Abstract: Cytochrome P450 monooxygenases (P450s) of insects play crucial roles in the metabolism of endogenous and dietary compounds. Tobacco cutworm moth (Spodoptera litura), an important agricultural pest, causes severe yield losses in many crops. In this study, we identified CYP9A40, a novel P450 gene of S. litura, and investigated its expression profile and potential role in detoxification of plant allelochemicals and insecticides. The cDNA contains an open reading frame encoding 529 amino acid residues. CYP9A40 transcripts were found to be accumulated during various development stages of S. litura and were highest in fifth and sixth instar larvae. CYP9A40 was mainly expressed in the midgut and fat body. Larval consumption of xenobiotics, namely plant allelochemicals (quercetin and cinnamic acid) and insecticides (deltamethrin and methoxyfenozide) induced accumulation of CYP9A40 transcripts in the midgut and fat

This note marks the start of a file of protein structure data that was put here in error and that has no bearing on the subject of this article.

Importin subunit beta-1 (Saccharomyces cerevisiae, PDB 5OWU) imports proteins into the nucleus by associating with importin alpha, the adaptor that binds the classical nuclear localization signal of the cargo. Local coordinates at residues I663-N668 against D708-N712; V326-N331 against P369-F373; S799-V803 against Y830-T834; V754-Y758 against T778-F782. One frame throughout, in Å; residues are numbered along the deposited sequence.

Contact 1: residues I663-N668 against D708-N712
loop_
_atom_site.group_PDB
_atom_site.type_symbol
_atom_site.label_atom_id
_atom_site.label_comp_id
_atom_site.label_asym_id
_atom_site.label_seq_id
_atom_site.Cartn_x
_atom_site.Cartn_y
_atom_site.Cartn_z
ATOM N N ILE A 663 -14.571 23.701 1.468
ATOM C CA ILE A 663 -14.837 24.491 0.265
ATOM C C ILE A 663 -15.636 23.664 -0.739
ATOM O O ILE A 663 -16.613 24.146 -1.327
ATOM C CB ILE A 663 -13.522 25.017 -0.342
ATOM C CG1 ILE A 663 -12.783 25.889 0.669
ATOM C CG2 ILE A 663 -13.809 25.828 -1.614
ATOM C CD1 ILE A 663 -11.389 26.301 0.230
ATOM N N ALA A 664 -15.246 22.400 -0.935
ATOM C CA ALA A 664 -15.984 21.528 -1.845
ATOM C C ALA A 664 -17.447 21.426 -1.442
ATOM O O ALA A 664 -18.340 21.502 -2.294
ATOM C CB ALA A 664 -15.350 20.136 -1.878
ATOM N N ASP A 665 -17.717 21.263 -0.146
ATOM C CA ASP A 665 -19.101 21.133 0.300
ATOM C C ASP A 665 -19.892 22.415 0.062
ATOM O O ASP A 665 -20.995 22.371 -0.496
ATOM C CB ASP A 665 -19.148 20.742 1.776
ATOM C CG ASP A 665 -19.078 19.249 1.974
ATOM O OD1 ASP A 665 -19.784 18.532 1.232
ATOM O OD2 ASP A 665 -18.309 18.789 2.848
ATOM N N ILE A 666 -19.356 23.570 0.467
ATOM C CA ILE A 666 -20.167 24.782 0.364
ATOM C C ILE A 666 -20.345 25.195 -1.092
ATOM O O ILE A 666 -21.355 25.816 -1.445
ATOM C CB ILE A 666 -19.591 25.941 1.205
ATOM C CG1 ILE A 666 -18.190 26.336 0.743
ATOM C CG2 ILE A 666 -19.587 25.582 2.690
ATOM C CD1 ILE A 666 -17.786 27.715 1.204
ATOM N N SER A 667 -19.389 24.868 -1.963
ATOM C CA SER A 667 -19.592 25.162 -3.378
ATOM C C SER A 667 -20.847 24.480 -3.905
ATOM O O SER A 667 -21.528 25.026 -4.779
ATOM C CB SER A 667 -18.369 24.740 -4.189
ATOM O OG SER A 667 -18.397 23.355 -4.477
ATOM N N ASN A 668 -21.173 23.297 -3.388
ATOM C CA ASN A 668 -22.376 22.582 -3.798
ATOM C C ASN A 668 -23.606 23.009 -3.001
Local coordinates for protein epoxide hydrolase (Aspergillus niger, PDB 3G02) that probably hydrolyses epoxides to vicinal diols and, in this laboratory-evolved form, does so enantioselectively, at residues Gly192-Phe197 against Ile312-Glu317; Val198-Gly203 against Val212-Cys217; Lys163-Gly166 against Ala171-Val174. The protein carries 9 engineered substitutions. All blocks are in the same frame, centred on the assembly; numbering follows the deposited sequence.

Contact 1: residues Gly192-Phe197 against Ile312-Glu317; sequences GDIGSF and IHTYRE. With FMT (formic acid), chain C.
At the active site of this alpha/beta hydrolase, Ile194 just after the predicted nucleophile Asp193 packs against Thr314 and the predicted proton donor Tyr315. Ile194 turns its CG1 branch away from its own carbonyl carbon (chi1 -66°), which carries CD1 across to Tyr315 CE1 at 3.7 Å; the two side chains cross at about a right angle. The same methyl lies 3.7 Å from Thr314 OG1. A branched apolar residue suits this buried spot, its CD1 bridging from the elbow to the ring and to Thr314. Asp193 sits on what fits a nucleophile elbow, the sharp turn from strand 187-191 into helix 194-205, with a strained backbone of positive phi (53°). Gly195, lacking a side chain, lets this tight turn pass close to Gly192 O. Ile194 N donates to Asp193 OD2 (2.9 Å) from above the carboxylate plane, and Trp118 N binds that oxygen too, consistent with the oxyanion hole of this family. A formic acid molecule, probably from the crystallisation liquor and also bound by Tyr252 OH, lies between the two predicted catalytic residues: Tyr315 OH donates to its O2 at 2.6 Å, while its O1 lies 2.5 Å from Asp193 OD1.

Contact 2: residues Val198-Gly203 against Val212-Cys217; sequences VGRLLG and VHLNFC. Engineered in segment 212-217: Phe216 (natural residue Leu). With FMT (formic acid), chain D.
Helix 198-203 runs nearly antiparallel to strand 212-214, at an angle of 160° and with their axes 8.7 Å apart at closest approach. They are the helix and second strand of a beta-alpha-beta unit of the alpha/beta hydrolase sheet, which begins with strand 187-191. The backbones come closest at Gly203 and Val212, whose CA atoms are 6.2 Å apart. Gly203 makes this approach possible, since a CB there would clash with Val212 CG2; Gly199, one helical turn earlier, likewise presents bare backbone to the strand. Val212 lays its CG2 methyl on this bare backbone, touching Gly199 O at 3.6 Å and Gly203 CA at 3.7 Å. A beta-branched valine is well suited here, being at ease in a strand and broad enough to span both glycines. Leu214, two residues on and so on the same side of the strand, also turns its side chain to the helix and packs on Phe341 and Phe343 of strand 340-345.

Int. J. Mol. Sci. 2015, 16 body. Injection of dsCYP9A40 (silencing increased the susceptibility of S. litura insecticides. These results indicate that consumption of xenobiotics and suggest these compounds.

22607 of CYP9A40 by RNA interference) significantly larvae to the tested plant allelochemicals and CYP9A40 expression in S. litura is related to that CYP9A40 is involved in detoxification of

Keywords: Spodoptera litura; cytochrome P450 monooxygenase; RNA interference; insecticide detoxification; plant allelochemicals